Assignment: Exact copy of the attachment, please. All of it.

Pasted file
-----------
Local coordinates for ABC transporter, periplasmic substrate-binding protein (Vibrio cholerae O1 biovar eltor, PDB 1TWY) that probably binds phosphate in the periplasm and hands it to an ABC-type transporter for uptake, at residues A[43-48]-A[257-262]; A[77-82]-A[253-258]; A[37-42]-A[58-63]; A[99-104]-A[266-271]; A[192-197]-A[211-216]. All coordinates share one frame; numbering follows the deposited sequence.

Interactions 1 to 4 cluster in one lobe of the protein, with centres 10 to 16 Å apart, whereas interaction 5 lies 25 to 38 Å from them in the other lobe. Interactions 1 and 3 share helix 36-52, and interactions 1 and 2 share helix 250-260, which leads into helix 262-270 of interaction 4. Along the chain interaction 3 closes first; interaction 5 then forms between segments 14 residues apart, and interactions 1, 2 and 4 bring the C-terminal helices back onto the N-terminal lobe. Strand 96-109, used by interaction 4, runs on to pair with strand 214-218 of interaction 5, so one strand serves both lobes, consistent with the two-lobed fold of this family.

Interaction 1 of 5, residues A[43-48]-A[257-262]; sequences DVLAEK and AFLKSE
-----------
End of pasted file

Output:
Local coordinates for ABC transporter, periplasmic substrate-binding protein (Vibrio cholerae O1 biovar eltor, PDB 1TWY) that probably binds phosphate in the periplasm and hands it to an ABC-type transporter for uptake, at residues A[43-48]-A[257-262]; A[77-82]-A[253-258]; A[37-42]-A[58-63]; A[99-104]-A[266-271]; A[192-197]-A[211-216]. All coordinates share one frame; numbering follows the deposited sequence.

Interactions 1 to 4 cluster in one lobe of the protein, with centres 10 to 16 Å apart, whereas interaction 5 lies 25 to 38 Å from them in the other lobe. Interactions 1 and 3 share helix 36-52, and interactions 1 and 2 share helix 250-260, which leads into helix 262-270 of interaction 4. Along the chain interaction 3 closes first; interaction 5 then forms between segments 14 residues apart, and interactions 1, 2 and 4 bring the C-terminal helices back onto the N-terminal lobe. Strand 96-109, used by interaction 4, runs on to pair with strand 214-218 of interaction 5, so one strand serves both lobes, consistent with the two-lobed fold of this family.

Interaction 1 of 5, residues A[43-48]-A[257-262]; sequences DVLAEK and AFLKSE